Google, please learn how to translate!

The Associated Press scraped the term 'illegal immigrant' from its stylebook in April, but it does not seem the editors and software engineers at Google read the widely known stylebook, at least until very recently. Until a few weeks ago, the internet company's translating site was translating the word "indocumentados as "illegal immigrants'.
Google Translate 265x188

As ABC News journalist Jorge Rivas recently discovered when using Google Translate to translate a Spanish-language Univison News story (“Puerto Rico dará licencia de conducir temporal a indocumentados”) the internet company’s translating site had a different idea about what indocumentados meant and translated the word as “illegal immigrants.”Rivas checked a total of ten new stories. For eight of these, Google Translate also used the pejorative term “illegal immigrant” to translate indocumentados.

Quick correction

However, if you check the Google Translate site now to find out how it translates "indocumentados", you’ll see that it renders the word as “undocumented.”

Apparently, as Care2.com writes, the change is all the more welcome as, after ABC's Rivas at first discovered Google Translate’s inaccurate ’s rendering of indocumentados and contacted the company, a Google spokesperson indicated that Google Translate would keep translating indocumentados as “illegal immigrant.” “Since the translations are generated by machine, they’re not always perfect, but we’re constantly working to improve the quality of our algorithms, and we appreciate this feedback,” the company said via a statement.

A lot was at stake in urging Google to change how its software rendered indocumentados. The phrase “illegal immigrant” carries a host of pejorative associations that can have a huge influence on how the public sees immigrants and people of color,

Several immigrants’ rights organizations like Define American and progressive news outlets like Colorlines have been spearheading the opposition to the use the term "ilegal immigrants". Much of the credit for pushing for the change goes to Jose Antonio Vargas, the founder of Define American and a Pulitzer Prize-winning journalist and activist who came out as undocumented two years ago.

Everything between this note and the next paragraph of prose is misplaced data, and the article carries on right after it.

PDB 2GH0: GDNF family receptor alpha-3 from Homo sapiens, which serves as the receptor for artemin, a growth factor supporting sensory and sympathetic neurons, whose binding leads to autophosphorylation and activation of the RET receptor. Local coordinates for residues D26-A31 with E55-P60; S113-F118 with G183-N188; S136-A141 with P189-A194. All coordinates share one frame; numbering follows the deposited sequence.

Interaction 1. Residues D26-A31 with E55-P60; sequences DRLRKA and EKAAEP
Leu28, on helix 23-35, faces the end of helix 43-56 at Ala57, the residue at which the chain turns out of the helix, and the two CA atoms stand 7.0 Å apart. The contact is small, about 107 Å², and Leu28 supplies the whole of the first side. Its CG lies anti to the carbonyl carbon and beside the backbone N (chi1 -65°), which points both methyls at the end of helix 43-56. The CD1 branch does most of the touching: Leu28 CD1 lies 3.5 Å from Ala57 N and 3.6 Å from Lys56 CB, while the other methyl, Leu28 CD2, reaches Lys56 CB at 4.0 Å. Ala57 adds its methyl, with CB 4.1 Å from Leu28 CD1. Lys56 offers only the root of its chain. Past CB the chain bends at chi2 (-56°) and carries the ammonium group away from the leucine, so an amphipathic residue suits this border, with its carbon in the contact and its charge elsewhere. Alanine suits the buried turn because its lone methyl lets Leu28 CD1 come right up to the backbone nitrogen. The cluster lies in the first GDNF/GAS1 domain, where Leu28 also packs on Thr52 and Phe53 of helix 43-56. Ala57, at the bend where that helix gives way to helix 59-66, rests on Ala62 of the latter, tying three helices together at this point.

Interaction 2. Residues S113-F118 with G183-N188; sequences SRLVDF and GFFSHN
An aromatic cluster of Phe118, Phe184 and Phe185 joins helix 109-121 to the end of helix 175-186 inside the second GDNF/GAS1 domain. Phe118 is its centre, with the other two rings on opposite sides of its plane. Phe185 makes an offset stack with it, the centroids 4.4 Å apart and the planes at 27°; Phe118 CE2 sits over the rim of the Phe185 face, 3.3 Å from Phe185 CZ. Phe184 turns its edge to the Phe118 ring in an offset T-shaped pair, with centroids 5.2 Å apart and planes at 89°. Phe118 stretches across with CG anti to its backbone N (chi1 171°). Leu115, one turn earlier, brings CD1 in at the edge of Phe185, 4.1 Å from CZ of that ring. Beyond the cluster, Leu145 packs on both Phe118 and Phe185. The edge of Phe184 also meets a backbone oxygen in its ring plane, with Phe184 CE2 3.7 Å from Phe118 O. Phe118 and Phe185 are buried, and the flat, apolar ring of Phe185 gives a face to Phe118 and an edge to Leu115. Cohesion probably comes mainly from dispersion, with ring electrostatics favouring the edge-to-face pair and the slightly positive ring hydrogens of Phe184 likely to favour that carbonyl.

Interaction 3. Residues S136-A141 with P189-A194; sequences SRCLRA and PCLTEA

In March of 2013, Google chairman Eric Schmidt signed a letter addressed to President Obama that called on him to “enact immigration reform this year.” As Rivas points out, translating indocumentados as “illegal immigrants” is “dehumanizing” and could actually impede efforts to “put forward fair and humane solutions for immigration reform” such as Google’s own top executive has championed.

Join us at PORTADA Mexico!


Editorial Staff @portada_online

Portada Staff

MORE FROM PORTADA

The 5 Most Pressing Questions About Influencer Marketing Answered by Band of Insiders, Best Buy, Bimbo, and Pepsico

The 5 Most Pressing Questions About Influencer Marketing Answered by Band of Insiders, Best Buy, Bimbo, and Pepsico

During the seventh edition of the #PortadaMX summit, experts in Influencer Marketing took the stage to discuss best practices surrounding this elusive but undeniably effective tool to reach consumers. Vivian Baron, CEO and Creative Chairwoman at Band of Insiders, presented the panelists: Best Buy Mexico's E-commerce Subdirector José Camargo, Grupo Bimbo's Global Consumer Engagement Lead Giustina Trevisi, Band of Insiders' Influencer Marketing Manager Leonardo Vargas, and Pepsico/Drinkfinity's Director of Business Innovation & Marketing Yamile Elias.


Experts: Sears’ Future in Mexico Remains Bright, Implications for U.S. Hispanic Market

Experts: Sears’ Future in Mexico Remains Bright, Implications for U.S. Hispanic Market

Experts tell Portada the downfall of the storied retailer won’t affect the Sears franchise in Mexico where better merchandising and e-commerce under the management of Grupo Carso, owned by Mexican billionaire Carlos Slim, have built the franchise into a big hit with Mexican consumers. The implications for the U.S. Hispanic Market.